- The fire was reported at the temporary vaccination centre in Urrugne in the south western Basque region.
- On Friday, a vaccination centre in Lans-en-Vercors, south east France, was vandalised.
- The French government is preparing to unveil a draft law aimed at pressuring citizens into getting jabbed.
Suspected arsonists set fire to a Covid-19 vaccination centre in south west France over the weekend, prosecutors said, as the government prepared to unveil a draft law on Monday aimed at pressuring citizens into getting jabbed.
The fire early Sunday morning at the temporary vaccination centre in Urrugne in the southwestern Basque region is being treated as arson, prosecutor Jerome Bourrier in the local town of Bayonne wrote on Sunday.
The mayor of the town, Philippe Aramendi, said there was "no doubt" about the intentional nature of the blaze, saying an inflammable liquid had been poured around the outside of the tent housing the centre.
"Fortunately the fire brigade was able to quickly put out the flames and the tent has only been partially destroyed," he said.
On Friday night, a vaccination centre in Lans-en-Vercors, south east France, was vandalised and tagged with anti-vaccination graffiti.
Around 114 000 people protested across France on Saturday against stricter vaccination rules which are set to come into force under new legislation that will be adopted at a cabinet meeting on Monday.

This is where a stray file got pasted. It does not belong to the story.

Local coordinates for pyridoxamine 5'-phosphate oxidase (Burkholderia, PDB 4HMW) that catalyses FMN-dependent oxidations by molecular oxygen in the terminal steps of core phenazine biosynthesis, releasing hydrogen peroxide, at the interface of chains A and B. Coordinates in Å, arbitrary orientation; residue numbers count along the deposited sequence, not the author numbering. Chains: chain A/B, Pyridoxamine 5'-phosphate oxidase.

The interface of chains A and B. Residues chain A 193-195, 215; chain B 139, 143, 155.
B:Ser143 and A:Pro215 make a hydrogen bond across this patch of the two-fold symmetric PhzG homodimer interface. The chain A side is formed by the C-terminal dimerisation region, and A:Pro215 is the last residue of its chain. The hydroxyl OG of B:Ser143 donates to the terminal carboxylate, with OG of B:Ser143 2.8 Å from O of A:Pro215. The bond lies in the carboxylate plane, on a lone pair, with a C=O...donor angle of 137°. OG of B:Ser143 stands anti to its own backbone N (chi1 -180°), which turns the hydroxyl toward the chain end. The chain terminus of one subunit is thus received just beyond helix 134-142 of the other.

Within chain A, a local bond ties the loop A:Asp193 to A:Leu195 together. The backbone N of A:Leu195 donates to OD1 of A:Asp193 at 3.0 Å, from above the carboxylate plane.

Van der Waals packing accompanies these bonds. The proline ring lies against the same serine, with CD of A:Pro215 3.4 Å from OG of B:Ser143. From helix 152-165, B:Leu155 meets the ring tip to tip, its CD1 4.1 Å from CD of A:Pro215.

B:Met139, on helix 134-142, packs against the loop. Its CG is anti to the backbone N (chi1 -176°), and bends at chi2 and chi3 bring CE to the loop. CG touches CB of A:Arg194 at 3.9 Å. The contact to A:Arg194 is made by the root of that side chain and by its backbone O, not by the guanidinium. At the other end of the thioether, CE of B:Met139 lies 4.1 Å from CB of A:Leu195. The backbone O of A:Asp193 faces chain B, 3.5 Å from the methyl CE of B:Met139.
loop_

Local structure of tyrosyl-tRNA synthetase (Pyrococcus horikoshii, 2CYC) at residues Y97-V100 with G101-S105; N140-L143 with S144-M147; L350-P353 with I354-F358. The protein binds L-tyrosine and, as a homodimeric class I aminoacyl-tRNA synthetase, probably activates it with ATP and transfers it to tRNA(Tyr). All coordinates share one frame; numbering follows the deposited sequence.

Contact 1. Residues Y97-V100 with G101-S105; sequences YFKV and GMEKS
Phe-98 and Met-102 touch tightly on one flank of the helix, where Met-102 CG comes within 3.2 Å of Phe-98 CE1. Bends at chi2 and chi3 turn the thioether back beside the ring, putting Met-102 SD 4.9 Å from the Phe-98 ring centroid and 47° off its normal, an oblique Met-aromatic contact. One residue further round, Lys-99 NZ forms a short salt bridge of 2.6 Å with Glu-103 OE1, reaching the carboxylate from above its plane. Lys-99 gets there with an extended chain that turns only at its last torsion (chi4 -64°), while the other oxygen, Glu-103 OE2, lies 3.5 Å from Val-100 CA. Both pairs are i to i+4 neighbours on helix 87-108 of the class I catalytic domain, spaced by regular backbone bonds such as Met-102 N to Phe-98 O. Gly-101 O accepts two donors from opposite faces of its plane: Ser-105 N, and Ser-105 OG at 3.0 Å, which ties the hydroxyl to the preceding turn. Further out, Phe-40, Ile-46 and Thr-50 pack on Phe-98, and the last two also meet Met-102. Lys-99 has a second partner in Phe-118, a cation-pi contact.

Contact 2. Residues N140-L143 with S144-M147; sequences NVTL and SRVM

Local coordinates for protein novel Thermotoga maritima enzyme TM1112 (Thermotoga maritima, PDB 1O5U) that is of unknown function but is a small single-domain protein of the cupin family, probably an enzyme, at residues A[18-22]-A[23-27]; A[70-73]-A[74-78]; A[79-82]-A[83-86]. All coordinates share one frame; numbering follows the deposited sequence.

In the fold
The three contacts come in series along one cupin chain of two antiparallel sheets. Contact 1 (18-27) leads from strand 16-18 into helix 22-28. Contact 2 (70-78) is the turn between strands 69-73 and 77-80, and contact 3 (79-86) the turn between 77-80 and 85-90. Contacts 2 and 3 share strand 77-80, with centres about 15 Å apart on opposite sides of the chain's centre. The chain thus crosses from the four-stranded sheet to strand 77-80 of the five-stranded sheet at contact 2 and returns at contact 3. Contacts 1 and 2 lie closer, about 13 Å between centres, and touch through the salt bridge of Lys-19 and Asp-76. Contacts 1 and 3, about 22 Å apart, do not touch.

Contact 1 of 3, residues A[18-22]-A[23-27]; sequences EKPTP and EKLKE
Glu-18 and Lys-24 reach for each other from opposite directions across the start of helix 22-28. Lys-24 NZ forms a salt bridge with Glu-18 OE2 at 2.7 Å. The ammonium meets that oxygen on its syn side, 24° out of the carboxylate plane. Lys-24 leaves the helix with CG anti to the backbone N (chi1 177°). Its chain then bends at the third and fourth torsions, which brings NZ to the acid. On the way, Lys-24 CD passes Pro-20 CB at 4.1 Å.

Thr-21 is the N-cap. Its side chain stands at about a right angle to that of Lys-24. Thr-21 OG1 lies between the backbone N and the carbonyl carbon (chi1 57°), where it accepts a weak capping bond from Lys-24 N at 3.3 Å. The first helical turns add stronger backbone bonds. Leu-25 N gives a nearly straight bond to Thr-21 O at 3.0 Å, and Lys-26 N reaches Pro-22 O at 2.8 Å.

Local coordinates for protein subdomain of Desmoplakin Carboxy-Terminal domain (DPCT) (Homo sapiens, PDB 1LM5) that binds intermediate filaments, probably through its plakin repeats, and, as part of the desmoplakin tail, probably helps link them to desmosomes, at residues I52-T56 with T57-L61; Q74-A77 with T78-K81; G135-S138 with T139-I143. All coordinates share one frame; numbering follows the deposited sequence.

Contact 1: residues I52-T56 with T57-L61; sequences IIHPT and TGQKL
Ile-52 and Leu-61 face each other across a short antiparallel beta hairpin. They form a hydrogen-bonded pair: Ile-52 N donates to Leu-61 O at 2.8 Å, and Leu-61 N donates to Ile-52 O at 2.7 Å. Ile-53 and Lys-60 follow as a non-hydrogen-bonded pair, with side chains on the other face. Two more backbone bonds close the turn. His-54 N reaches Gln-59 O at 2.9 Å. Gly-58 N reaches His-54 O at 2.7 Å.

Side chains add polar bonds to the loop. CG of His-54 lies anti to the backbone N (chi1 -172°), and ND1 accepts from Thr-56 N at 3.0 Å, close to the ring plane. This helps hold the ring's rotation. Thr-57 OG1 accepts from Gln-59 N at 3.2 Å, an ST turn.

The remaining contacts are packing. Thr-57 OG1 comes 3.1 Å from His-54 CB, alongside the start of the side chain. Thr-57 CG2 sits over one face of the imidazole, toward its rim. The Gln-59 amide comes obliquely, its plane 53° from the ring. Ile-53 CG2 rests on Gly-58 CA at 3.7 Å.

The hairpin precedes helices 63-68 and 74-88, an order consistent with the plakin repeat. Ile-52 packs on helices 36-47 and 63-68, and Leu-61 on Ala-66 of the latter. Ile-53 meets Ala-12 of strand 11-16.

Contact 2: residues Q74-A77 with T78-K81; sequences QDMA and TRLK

The draft law will then be put to a vote later this week in parliament, where President Emmanuel Macron holds a comfortable working majority.
Under measures announced by Macron last week, people will need to show either proof of full vaccination or a recent test to enter public venues such as restaurants, bars, shopping centres, long-distance trains and cinemas.
In the three days following the announcement, nearly three million French people signed up for jabs, according to the government.
But in Saturday's protests, critics - including fringe far-right politicians - denounced the government's "tyranny" and called a Macron a "dictator" for the measures, which they view as unfair and discriminatory.
At a demonstration in the southern city of Perpignan several protesters wore yellow stars on their T-shirts, in a controversial bid to compare their plight to the persecution of Jews during World War II.
In Paris, a former member of Macron's parliamentary party, Martine Wonner, urged protesters to "go lay siege to lawmakers, go invade their headquarters, to tell them you do not agree".
The government says it has no choice but to pressure people to get vaccinated as the country faces a fourth wave of cases linked to the spread of the more contagious Delta variant.
The country reported 11 000 daily cases on Saturday, double the number of a week ago.
Health Minister Olivier Veran has said that nine out of 10 newly infected people are unvaccinated.